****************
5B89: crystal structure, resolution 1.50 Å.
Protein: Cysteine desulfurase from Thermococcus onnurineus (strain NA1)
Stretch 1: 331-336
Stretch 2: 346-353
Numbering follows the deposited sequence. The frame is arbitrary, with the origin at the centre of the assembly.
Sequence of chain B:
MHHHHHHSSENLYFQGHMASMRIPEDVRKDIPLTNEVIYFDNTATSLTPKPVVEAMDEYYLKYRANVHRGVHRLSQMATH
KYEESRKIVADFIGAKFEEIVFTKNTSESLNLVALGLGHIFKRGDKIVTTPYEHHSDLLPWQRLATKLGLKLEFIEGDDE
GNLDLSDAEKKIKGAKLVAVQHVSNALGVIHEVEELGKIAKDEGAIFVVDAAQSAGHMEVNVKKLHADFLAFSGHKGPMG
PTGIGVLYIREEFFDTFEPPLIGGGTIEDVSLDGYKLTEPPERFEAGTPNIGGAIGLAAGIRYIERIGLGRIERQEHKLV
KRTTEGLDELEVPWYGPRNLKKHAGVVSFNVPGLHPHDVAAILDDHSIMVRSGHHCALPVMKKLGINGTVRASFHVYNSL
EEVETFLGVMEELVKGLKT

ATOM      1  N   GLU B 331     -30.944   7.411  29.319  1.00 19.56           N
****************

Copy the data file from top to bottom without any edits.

5B89: crystal structure, resolution 1.50 Å.
Protein: Cysteine desulfurase from Thermococcus onnurineus (strain NA1)
Stretch 1: 331-336
Stretch 2: 346-353
Numbering follows the deposited sequence. The frame is arbitrary, with the origin at the centre of the assembly.
Sequence of chain B:
MHHHHHHSSENLYFQGHMASMRIPEDVRKDIPLTNEVIYFDNTATSLTPKPVVEAMDEYYLKYRANVHRGVHRLSQMATH
KYEESRKIVADFIGAKFEEIVFTKNTSESLNLVALGLGHIFKRGDKIVTTPYEHHSDLLPWQRLATKLGLKLEFIEGDDE
GNLDLSDAEKKIKGAKLVAVQHVSNALGVIHEVEELGKIAKDEGAIFVVDAAQSAGHMEVNVKKLHADFLAFSGHKGPMG
PTGIGVLYIREEFFDTFEPPLIGGGTIEDVSLDGYKLTEPPERFEAGTPNIGGAIGLAAGIRYIERIGLGRIERQEHKLV
KRTTEGLDELEVPWYGPRNLKKHAGVVSFNVPGLHPHDVAAILDDHSIMVRSGHHCALPVMKKLGINGTVRASFHVYNSL
EEVETFLGVMEELVKGLKT

ATOM      1  N   GLU B 331     -30.944   7.411  29.319  1.00 19.56           N